Pakistani Prime Minister Shahid Khaqan Abbasi went ahead with his visit to Kabul to meet with Afghan President Ashraf Ghani on Friday, despite new tensions over Pakistani airstrikes in Afghanistan’s Kunar province earlier this week. The meeting seems to have gone smoothly, and the two leaders apparently agreed on “a common aim of regional security”–or, in other words, on next to nothing.
There’s far less discrimination against India’s Dalit community today than there was even a generation ago, but that doesn’t mean there’s none, or that the Dalits are satisfied with the progress they’ve made. Tensions over lingering discrimination flared up in nationwide protests this week that could signal political danger for India’s ruling Bharatiya Janata Party:
In recent decades, India’s historically disadvantaged Dalit community has made impressive strides in terms of economic prosperity. Just a generation ago, many people would move out of the way to avoid touching a Dalit. Some still do. But today there are Dalit millionaires.
Still, caste tensions lie just beneath the surface. And the Dalits’ anger at the Modi government has been simmering. Though Mr. Modi himself has been careful to court the Dalit vote by supporting a longstanding system of affirmative action for India’s lower castes, officials in his party have questioned this. There have also been some nasty crimes against Dalits by Hindu fanatics; often the government’s response has been less than outraged.
As North Korean leader Kim Jong-un meets with South Korean President Moon Jae-in later this month and (probably?) with US President Donald Trump next month, one potential complication could be how Seoul and Washington want to approach the process of denuclearizing North Korea. In the past both the US and South Korea have favored an incremental approach, where North Korea takes small steps toward denuclearization in return for small concessions. Trump, however, has suggested he’s going to demand full denuclearization immediately, which could be too much, too soon for Pyongyang. Moon is trying to bridge this gap by focusing on a comprehensive denuclearization agreement that is implemented gradually, but it’s not clear that will be acceptable to either Trump or Kim.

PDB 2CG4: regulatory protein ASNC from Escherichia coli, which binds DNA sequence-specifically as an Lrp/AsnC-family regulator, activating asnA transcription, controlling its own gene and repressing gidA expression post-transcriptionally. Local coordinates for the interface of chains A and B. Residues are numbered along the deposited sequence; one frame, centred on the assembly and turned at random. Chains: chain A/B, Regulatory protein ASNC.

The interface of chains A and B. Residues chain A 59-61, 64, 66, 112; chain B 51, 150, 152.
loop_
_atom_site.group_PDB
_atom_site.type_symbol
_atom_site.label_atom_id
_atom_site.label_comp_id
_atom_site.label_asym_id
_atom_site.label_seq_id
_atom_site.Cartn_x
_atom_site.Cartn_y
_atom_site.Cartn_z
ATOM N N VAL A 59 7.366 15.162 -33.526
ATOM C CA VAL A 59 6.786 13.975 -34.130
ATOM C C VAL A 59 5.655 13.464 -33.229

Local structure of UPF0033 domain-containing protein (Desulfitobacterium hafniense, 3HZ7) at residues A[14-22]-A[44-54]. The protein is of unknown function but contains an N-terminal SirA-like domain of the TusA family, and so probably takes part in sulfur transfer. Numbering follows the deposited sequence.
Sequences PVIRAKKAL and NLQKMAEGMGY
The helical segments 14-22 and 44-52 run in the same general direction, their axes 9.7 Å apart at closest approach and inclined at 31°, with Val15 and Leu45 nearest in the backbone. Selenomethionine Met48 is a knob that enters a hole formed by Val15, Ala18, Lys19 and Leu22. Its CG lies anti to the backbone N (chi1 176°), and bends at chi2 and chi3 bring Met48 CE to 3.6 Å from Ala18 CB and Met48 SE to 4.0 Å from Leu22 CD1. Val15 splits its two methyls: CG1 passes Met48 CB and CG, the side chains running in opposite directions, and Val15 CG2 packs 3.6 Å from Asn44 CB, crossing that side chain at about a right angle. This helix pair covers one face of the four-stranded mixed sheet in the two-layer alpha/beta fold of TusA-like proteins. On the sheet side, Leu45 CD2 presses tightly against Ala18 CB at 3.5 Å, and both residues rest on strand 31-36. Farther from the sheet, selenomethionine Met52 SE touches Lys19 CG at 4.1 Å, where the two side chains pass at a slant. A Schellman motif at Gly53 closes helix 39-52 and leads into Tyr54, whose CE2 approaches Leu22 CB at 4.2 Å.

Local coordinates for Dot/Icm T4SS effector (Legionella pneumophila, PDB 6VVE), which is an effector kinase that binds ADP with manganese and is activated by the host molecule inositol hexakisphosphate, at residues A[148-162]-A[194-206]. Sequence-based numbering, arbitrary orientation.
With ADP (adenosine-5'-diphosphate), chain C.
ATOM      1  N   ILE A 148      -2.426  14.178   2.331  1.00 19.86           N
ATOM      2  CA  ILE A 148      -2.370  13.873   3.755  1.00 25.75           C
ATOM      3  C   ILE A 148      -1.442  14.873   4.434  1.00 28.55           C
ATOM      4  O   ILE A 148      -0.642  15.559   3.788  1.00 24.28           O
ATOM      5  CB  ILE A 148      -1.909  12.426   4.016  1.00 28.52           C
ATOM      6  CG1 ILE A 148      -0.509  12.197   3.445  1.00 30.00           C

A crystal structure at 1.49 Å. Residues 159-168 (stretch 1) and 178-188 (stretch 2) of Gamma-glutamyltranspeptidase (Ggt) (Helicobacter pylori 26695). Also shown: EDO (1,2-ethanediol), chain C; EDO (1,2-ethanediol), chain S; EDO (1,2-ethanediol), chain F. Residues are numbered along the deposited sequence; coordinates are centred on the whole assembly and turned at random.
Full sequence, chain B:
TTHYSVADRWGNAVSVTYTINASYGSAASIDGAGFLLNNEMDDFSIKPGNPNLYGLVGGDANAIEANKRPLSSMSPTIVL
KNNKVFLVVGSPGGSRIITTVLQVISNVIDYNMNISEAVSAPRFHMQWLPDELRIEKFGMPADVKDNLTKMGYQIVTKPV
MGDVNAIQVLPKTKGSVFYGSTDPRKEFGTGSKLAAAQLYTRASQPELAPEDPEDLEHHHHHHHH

The Trump administration unveiled a new round of sanctions against Russian individuals and entities on Friday, targeting seven of Russia’s richest oligarchs along with 17 officials in Vladimir Putin’s government and 13 companies. This new list hits some people who seem to be pretty close to Putin and their heirs.
Hungary’s general election is this Sunday, and it seems all but certain that Prime Minister Viktor Orbán and his Fidesz party will emerge still in control of the Hungarian government. However, there is a decent chance that a united opposition–all three major opposition parties have opted to go easy on one another this time around–could win enough seats to cost Fidesz its chance at a 2/3 parliamentary majority (it’s only a couple of seats shy right now), which it needs to make serious constitutional changes and really kick its hard-right agenda into high gear. Fidesz also needs to worry about turnout–Fidesz voters are pretty reliable, but if a large number of more infrequent voters choose to participate this time (especially in the cities) it’s likely (though not certain) that they’ll be voting for opposition candidates. Polling suggests that turnout could be higher than usual. Of course, Fidesz has spent the past few years gerrymandering things to give their candidates a hefty edge, so they may be OK no matter what.
The political situation is considerably more ambiguous in the Czech Republic (I’m sorry, I refuse to go with “Czechia,” I just can’t do it). Would-be Prime Minister Andrej Babiš just can’t seem to negotiate a governing coalition–his most recent attempt fell apart on Thursday. He could get another chance from President Miloš Zeman, but early elections are looking increasingly likely.
Likewise, talks over forming a government in Italy appear stalemated, and on Friday the center-right coalition that collectively won a plurality of seats in last month’s election reiterated that they stand united. That’s likely to complicate negotiations, since one of those parties–Silvio Berlusconi’s Forza Italia–and the independent Five Star Movement have mutually rejected the idea of working together. It’s increasingly difficult to see how any government can be formed without the participation of Five Star and at least one of the parties in the center-right coalition. But if the coalition can’t be broken up, then it’s not clear what the road forward could possibly be.